Life Insurance Riders that Help Pay for Long-Term Care
Life insurance has many uses, including income replacement, business
continuation, and estate preservation. Long-term care insurance helps provide financial
protection against the potentially high cost of long-term care. If you find yourself in need of both types
of insurance, a life insurance policy that combines a death benefit with a long-term care benefit may
appeal to you.
Here's how it works
Some life insurance issuers offer life insurance with a long-term care rider available for an
additional charge. If you buy this type of policy, you can pay the premium in a single lump sum or by
making periodic payments. In any case, the policy provides you with a death benefit that you can also
use to pay for long-term care related expenses, should you incur them.
The amount of death benefit and long-term care allowance is based on your age, gender,
and health at the time you buy the policy. The appeal of this combination policy lies in the fact that
either you'll use the policy to pay for long-term care expenses or your beneficiaries will receive the
insurance proceeds at your death. In either case, someone will benefit from the premiums you pay.
Long-term care riders
The long-term care benefit is added to the life insurance policy by either an accelerated
benefits rider or an extension of benefits rider.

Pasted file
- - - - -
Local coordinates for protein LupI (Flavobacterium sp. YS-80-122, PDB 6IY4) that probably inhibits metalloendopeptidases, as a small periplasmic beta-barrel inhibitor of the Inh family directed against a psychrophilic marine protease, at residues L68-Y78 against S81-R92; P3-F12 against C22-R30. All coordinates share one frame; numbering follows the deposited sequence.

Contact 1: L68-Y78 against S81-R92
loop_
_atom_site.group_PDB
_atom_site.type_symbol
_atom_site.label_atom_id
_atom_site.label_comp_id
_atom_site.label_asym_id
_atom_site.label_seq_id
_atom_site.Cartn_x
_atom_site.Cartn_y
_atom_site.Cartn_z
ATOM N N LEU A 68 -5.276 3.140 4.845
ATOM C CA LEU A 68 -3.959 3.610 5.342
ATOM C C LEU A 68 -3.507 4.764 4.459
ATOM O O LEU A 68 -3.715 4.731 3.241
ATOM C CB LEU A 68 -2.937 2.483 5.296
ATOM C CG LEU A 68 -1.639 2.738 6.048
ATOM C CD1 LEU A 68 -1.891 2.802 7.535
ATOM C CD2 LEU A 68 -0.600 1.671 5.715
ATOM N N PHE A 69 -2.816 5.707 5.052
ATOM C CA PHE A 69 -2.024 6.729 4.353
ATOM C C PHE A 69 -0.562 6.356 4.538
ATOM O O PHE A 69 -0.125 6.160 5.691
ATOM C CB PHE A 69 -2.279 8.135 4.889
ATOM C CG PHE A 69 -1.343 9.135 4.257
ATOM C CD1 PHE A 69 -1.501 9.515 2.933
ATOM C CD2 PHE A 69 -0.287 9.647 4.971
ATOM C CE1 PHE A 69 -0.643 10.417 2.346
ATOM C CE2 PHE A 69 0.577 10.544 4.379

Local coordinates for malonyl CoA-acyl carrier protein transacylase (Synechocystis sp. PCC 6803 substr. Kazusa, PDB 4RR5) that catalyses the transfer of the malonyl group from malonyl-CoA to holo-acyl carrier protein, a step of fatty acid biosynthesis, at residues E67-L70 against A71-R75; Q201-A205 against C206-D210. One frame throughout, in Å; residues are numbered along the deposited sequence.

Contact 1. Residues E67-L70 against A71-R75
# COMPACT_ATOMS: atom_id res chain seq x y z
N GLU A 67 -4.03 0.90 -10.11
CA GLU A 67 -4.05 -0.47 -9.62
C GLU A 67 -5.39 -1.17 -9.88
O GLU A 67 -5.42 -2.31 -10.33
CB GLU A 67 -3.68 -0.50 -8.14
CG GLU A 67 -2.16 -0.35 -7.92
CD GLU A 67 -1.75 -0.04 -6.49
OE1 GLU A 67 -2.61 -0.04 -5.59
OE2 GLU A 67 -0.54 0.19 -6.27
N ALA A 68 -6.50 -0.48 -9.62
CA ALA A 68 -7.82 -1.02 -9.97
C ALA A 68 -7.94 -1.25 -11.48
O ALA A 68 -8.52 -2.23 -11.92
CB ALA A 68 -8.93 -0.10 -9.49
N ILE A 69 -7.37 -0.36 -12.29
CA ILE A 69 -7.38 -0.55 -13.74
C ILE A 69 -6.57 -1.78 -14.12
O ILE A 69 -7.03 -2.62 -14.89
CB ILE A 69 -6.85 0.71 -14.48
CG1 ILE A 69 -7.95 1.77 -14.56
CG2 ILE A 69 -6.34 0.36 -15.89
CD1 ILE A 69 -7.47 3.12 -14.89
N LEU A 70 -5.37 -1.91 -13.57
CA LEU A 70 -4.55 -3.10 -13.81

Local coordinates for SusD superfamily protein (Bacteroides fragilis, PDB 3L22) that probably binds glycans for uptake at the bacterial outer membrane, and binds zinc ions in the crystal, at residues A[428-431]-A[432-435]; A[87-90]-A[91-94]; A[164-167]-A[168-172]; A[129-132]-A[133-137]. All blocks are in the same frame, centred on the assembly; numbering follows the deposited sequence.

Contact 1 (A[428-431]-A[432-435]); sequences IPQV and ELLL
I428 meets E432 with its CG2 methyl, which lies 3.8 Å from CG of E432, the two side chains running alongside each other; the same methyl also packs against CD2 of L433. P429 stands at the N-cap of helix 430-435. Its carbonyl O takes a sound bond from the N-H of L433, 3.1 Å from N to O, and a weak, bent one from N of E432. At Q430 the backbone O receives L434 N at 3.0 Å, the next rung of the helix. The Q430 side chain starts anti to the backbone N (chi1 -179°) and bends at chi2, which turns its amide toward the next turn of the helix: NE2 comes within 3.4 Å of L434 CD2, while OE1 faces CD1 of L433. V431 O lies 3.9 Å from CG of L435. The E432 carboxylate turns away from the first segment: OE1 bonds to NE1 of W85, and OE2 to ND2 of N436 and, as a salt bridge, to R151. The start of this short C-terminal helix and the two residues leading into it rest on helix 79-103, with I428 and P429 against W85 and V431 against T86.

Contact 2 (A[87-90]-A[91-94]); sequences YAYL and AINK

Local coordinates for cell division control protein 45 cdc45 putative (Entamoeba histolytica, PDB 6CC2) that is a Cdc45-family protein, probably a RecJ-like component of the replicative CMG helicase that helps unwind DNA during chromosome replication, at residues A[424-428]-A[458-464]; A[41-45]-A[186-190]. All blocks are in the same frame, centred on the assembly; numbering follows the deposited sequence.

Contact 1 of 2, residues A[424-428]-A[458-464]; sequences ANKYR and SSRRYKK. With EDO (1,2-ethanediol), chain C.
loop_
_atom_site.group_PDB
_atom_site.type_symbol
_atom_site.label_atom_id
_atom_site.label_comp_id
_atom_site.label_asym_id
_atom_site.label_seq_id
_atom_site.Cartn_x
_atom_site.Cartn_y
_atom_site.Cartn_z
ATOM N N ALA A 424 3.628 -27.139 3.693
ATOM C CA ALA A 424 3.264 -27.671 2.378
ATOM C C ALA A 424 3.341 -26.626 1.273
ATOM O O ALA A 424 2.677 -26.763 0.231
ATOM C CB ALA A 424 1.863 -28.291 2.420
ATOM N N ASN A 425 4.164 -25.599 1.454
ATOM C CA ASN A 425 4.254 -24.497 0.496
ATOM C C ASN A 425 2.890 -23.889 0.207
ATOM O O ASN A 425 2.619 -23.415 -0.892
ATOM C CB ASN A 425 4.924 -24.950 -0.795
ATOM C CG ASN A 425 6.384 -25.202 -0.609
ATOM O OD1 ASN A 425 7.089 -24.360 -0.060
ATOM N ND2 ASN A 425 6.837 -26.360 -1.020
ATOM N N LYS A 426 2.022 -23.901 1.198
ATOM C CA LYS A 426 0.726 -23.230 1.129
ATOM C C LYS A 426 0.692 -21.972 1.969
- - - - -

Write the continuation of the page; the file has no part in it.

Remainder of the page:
Accelerated benefits rider
An accelerated benefits rider makes it possible for you
to access your death benefit to pay for expenses related to long-term care. The death benefit is reduced
by the amount you use for long-term care expenses, plus a service charge. If you need long-term care
for a lengthy period of time, the death benefit will eventually be depleted. This same rider also can be
used if you have a terminal illness that may require payment of large medical bills. Because accelerating
the death benefit can have unfavorable tax consequences, you may want to consult your tax
professional before exercising this option.
Example:You pay a single premium of $50,000 for a universal life insurance
policy with a long-term care accelerated benefits rider. The policy immediately provides approximately
$87,000 in long-term care benefits or $87,000 as a death benefit. If you incur long-term care expenses,
the accelerated benefits rider allows you to access a portion, such as 3% ($2,610), of the death benefit
amount ($87,000) each month to reimburse you for some or all of your long-term care expenses. Long-term
care payments are available until the total death benefit amount ($87,000) is exhausted (about
33.3 months). Whatever you don't use for long-term care will be left to your heirs as a death benefit.
(The hypothetical example is for illustration purposes only and does not reflect actual
insurance products or performance. Guarantees are subject to the claims-paying ability and financial
strength of the issuer.)
Extension of benefits rider
An extension of benefits rider increases your long-term
care coverage beyond your death benefit. This rider differs from company to company as to its specific
Depending on the issuer, the extension of benefits rider either increases the total amount
available for long-term care (the death benefit remains the same) or extends the number of months
over which long-term care benefits can be paid. In either case, long-term care payments will reduce the